Like most rock heads in the mid-1970s, who only recently had been reintroduced to the country and folk music of the Southeast, I'd first heard Watson on a compilation of country and bluegrass jam sessions put together by a contemporary hippie act of the time, The Nitty Gritty Dirt Band. Called Will the Circle Be Unbroken, it was one of those albums, like the O Brother Where Art Thou? soundtrack of 2000, that dropped seeds everywhere, causing American folk and bluegrass to spread like the kudzu that blankets the sides of North Carolina highways. In the mid-'70s it became chic to trade in your electric Fender Stratocaster guitar for an acoustic Martin D-28, and your Black Sabbath albums for Elementary! Doctor Watson.
Watson, whose popularity on college campuses had been steadily rising since the smaller, more elite folk revival of the early '60s, was one of the music's more beloved Johnny Appleseeds. His warm voice and deceptively simple and casual flat-picking on songs like Jimmy Driftwood's "Tennessee Stud" sent high-school wannabe folkies the world over into their bedrooms for hours of practicing every lick and nuance, just as they'd done with the electric blues only a few years earlier.
Doc Watson died Tuesday at Wake Forest Baptist Hospital Medical Center in Winston-Salem after a fall last week at his home in the Blue Ridge Mountain community of Deep Gap. He was 89. The genial singer and guitar picker had been in critical condition throughout the week and underwent surgery for his injuries last Thursday. Watson's death comes almost exactly two months after the death of his friend and fellow North Carolina folk-music legend, banjo player Earl Scruggs, whose "Foggy Mountain Breakdown" was one of bluegrass music's defining instrumentals. For fans of folk and country, Scruggs' death at 88 and Watson's at 89 represent another end-of-an-era moment in contemporary American music history. I personally am having a hard time imagining a world without Earl Scruggs and Doc Watson in it.
That's because I raised myself on their music. It permeated the rural and small-town South of my childhood. It played in tiny curb markets and at big bluegrass festivals. It was the soundtrack to day trips into the Blue Ridge Mountains. It put a geographical stamp on movies and TV shows of the time. It had made its way into the rock of the period; you could hear it in the Allman Brothers' biggest hit, "Ramblin' Man," in Lynyrd Skynyrd's "Mississippi Kid" and on Emmylou Harris' updated cover versions of countless classics by the Louvin' Brothers, Hank Williams and Dolly Parton.
Not only that, but hillbilly music, as it was called, was in my blood. Years before I was born, my two aunts - Evelyn and Carolyn, the Carlton Sisters - had been regular performers on the Grand Ole Opry's weekly radio shows. When my Nashville-raised mom heard me listening to Doc Watson on the Will the Circle Be Unbroken album in my bedroom in the mid-'70s, she was shocked. I normally played the Rolling Stones or Alice Cooper, but now folk and bluegrass were all the rage.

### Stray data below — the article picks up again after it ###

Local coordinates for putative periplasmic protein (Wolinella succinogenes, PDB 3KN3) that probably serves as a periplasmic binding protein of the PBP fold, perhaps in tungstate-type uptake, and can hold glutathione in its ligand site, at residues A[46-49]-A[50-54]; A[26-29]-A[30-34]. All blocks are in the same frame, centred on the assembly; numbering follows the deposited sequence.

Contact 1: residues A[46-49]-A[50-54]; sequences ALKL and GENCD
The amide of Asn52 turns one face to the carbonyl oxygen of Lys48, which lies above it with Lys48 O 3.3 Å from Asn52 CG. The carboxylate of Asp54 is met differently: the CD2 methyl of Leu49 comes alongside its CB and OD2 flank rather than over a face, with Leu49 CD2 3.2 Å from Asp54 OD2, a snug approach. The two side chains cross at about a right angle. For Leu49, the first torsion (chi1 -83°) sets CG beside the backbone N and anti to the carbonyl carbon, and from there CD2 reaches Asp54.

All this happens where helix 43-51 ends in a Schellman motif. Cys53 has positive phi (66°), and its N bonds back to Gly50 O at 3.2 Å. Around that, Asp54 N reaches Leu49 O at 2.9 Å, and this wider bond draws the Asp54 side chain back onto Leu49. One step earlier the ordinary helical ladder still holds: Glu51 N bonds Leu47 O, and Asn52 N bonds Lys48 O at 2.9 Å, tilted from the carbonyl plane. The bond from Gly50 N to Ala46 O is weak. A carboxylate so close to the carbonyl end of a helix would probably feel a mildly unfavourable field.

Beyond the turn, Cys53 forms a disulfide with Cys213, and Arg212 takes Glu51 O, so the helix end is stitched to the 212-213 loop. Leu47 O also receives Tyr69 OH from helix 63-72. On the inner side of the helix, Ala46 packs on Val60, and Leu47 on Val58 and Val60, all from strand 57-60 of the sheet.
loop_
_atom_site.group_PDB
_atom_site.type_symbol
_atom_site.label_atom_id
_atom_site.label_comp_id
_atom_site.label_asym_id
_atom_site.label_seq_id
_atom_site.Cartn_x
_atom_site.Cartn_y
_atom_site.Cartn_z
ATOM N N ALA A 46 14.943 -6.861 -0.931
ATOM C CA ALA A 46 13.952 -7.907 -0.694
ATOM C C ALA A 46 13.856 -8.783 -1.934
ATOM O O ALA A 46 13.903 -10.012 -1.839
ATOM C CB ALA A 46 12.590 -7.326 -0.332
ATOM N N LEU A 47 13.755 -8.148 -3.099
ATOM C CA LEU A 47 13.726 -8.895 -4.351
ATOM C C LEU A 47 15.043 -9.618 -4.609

"Why are you playing that hillbilly music?" she asked. "You know I had to listen to that stuff every Saturday night growing up."
Mom had distanced herself from the music of her childhood; she was embarrassed of the word "hillbilly." To her, it was a slur, like "linthead" or "redneck"; it was a class distinction, a cultural negative. She wanted to see herself as having overcome that past. She liked the Beatles, Tom Jones and Burt Bacharach. But when pressed, she'd regale me with stories of the family's Sunday afternoon picnics with the other Opry cast members: Roy Acuff, Little Jimmy Dickens, the Carters.Merlefest with my dad in the '00s. It remained there until March 28, when one little sliver loosened itself and fell away. Then yesterday, when another sliver fell away.
Doc Watson and Earl Scruggs were towering figures in American music. They broke barriers - musical, generational, class, race. Scruggs brought the banjo out of its hillbilly ghetto. Watson and his son, Merle, played gigs with their blue-collar African-American folk-music counterparts like Mississippi John Hurt, and Doc made finger-picking and flat-picking staples of the country-folk sound that informed more mainstream country music. As part of the early-'60s folk revival, these two men helped bridge the gap separating the segregated South from the rest of the nation and world. They were among our ambassadors; they showed the rest of the nation and world that hillbilly was not necessarily synonymous with racist, that racism was another beast altogether, never inextricably tied to class, culture or geography.
Not that Doc or Earl ever talked about that stuff. They just played their music with their friends and let the chips fall where they may. And I am forever grateful to both of them for helping bring me through a difficult period of Southern history, through their music and, as Martin Luther King Jr. would say, the content their character.
Oh, and about that friend who opened the Old Liberty Music Hall in Randleman in the mid-'70s? His name is Cliff Miller, and he formed a sound engineering company called SE Systems and worked with Doc and Merle Watson consistently through the years, doing the sound for Merlefest until the very end. What comes around surely does go around.
For more on Southern music and culture, read Mark Kemp's Dixie Lullaby: A Story of Music, Race and New Beginnings in a New South.